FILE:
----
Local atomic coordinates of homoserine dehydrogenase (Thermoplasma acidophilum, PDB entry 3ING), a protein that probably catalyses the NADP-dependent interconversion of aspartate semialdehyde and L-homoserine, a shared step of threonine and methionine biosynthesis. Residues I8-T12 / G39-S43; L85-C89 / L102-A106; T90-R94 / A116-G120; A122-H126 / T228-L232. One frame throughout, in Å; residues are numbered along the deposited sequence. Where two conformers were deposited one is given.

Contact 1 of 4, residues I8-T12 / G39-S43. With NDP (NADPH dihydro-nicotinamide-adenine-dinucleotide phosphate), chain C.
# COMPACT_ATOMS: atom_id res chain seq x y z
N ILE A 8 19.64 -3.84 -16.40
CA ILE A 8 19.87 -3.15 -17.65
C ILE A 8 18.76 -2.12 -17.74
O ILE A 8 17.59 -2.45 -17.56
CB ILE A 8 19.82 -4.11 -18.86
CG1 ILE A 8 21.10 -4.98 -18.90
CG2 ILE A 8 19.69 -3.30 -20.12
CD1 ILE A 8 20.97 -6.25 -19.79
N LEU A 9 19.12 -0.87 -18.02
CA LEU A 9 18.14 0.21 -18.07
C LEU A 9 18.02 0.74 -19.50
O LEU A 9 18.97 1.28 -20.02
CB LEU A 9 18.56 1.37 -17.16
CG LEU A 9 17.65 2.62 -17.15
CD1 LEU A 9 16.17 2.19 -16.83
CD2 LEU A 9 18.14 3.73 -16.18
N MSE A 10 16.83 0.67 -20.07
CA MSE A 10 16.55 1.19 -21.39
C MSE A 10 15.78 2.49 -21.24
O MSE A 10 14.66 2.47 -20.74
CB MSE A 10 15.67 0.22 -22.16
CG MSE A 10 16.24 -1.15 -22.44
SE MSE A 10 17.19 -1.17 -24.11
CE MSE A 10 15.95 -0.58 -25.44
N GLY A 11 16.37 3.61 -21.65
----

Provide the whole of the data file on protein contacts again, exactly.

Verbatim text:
Local atomic coordinates of homoserine dehydrogenase (Thermoplasma acidophilum, PDB entry 3ING), a protein that probably catalyses the NADP-dependent interconversion of aspartate semialdehyde and L-homoserine, a shared step of threonine and methionine biosynthesis. Residues I8-T12 / G39-S43; L85-C89 / L102-A106; T90-R94 / A116-G120; A122-H126 / T228-L232. One frame throughout, in Å; residues are numbered along the deposited sequence. Where two conformers were deposited one is given.

Contact 1 of 4, residues I8-T12 / G39-S43. With NDP (NADPH dihydro-nicotinamide-adenine-dinucleotide phosphate), chain C.
# COMPACT_ATOMS: atom_id res chain seq x y z
N ILE A 8 19.64 -3.84 -16.40
CA ILE A 8 19.87 -3.15 -17.65
C ILE A 8 18.76 -2.12 -17.74
O ILE A 8 17.59 -2.45 -17.56
CB ILE A 8 19.82 -4.11 -18.86
CG1 ILE A 8 21.10 -4.98 -18.90
CG2 ILE A 8 19.69 -3.30 -20.12
CD1 ILE A 8 20.97 -6.25 -19.79
N LEU A 9 19.12 -0.87 -18.02
CA LEU A 9 18.14 0.21 -18.07
C LEU A 9 18.02 0.74 -19.50
O LEU A 9 18.97 1.28 -20.02
CB LEU A 9 18.56 1.37 -17.16
CG LEU A 9 17.65 2.62 -17.15
CD1 LEU A 9 16.17 2.19 -16.83
CD2 LEU A 9 18.14 3.73 -16.18
N MSE A 10 16.83 0.67 -20.07
CA MSE A 10 16.55 1.19 -21.39
C MSE A 10 15.78 2.49 -21.24
O MSE A 10 14.66 2.47 -20.74
CB MSE A 10 15.67 0.22 -22.16
CG MSE A 10 16.24 -1.15 -22.44
SE MSE A 10 17.19 -1.17 -24.11
CE MSE A 10 15.95 -0.58 -25.44
N GLY A 11 16.37 3.61 -21.65